#4 An emergency response plan is not enough
Most facilities groups are familiar with emergency preparedness and many probably have some documentation on site as far as what to do in case of an emergency. But, are you truly ready to efficiently resume business after an emergency or a major disruption? Let’s take an example. It’s 4:00pm on a typical Tuesday. A section of seemingly sturdy roof atop the 8th floor caved in due to heavy snow and ice accumulation and is now leaking water into the server room. Local authorities have been notified and have ordered an immediate evacuation of the entire building. Your designated emergency team begins an orderly evacuation per your documented evacuation procedures. Everyone is gathered at the designated offsite gathering place just as planned. Roll call is taken and, to your relief, everyone is safely out of the building and accounted for. The Fire Marshal indicates the building is closed indefinitely due to reasons beyond your control. You can’t retrieve any items for a few days and a full re-occupation date of the building is unknown at this time. Now what? Do you have a plan in place to continue business? You won’t be the only one asking this question—so will your 450 employees, and your customers.
It is times like these that your business continuity plan becomes a lifesaver. An effective business continuity plan is the cornerstone of effective planning efforts and will frame your ability to respond, resume, and recover. Key items to include in a business continuity plan include:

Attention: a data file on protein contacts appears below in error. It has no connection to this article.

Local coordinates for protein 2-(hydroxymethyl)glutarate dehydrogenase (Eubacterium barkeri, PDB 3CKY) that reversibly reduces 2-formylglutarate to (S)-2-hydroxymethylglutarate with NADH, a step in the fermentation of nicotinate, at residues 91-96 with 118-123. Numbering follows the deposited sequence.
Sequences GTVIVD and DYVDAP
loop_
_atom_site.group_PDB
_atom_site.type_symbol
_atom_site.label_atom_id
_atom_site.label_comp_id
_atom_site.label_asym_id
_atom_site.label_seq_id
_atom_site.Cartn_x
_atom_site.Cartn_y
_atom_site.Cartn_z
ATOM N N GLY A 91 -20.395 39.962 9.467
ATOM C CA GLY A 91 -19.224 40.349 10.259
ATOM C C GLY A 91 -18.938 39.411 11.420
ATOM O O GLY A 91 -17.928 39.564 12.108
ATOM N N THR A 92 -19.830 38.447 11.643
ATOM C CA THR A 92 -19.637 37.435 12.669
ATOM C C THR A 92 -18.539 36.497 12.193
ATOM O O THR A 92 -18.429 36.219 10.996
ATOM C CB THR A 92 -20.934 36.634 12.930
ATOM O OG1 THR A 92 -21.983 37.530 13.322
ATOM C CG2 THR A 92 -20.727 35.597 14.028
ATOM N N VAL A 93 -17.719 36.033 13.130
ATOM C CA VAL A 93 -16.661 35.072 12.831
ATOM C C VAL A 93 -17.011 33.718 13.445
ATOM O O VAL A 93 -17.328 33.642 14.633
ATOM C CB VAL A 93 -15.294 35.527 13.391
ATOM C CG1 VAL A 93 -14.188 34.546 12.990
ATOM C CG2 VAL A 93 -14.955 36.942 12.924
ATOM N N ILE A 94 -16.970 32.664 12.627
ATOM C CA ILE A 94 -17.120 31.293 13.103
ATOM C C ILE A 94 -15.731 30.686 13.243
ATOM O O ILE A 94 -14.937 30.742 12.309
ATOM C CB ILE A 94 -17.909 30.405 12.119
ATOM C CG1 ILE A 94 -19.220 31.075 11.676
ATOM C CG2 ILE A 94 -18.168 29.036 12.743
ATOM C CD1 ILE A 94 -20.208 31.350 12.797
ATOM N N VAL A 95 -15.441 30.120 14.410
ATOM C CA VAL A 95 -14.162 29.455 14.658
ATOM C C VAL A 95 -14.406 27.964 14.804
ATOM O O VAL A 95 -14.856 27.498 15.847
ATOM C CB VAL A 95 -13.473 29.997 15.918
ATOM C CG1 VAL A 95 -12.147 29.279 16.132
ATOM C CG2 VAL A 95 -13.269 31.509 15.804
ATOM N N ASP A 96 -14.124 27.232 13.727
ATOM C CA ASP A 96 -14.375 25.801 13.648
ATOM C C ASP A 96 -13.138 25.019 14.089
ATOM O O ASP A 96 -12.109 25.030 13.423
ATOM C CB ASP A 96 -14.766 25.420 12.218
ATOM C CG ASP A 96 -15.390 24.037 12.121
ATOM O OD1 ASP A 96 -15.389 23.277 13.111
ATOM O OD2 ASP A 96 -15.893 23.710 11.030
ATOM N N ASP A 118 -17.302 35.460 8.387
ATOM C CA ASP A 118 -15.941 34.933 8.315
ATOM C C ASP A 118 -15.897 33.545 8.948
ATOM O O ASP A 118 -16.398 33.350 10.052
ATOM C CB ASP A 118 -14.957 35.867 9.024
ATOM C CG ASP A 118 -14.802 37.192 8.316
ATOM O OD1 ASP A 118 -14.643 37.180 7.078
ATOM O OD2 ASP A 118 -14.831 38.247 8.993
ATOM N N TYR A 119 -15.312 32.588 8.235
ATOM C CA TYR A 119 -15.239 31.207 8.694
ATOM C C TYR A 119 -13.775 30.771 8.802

- Business Impact Analysis (BIA)
- Essential Functions (defined and prioritized)
- Vital Records/Resources Plan
- Risk Assessment (RA)
- Risk Management Plan
- Readiness Handbook
- Alternate Site Procedures
- Emergency Response Plan
- Communications Plan
- Delegation of Authority
- Incident Command Structure
- Succession Plans
- Return to Normal Operations Plan
Every organization has a different structure and culture and creative, innovative solutions should be utilized to meet the needs of foreseen and unforeseen business disruptions.
#5 Business resilience planning doesn’t have to break the bank
Business interruption costs however just might
How long can you afford to be down? Although the probability of a major disruption may be low, the impact of disruptions—even minor—can be significant on profit and productivity. Without business resilience planning, recovery will take longer and be costlier. Think about what one hour of downtime means for your organization. An hour of downtime can be costly to an organization of any size, but the impact of the hour of downtime is extended into the future as it can take much more time to resume business-as-usual and to fully recover. The statistics are daunting. According to FEMA, disasters typically claim 40% of small businesses. 1 in 4 small and medium sized businesses hit by a major storm do not reopen and small businesses lose an average of $3,000 a day after closing due to a major storm. Effective planning can decrease our risks of these casualties and planning doesn’t have to break the bank. Few costs are typically needed to establish an effective business resilience plan. The costs of planning are typically measured in man-hours and are far outweighed by the opportunity costs of not planning. Significant costs are most common with failing physical infrastructure or IT needs and are less-common. When needed, consultants can provide necessary expertise and help streamline efforts to maximize benefits and keep a consistent vision.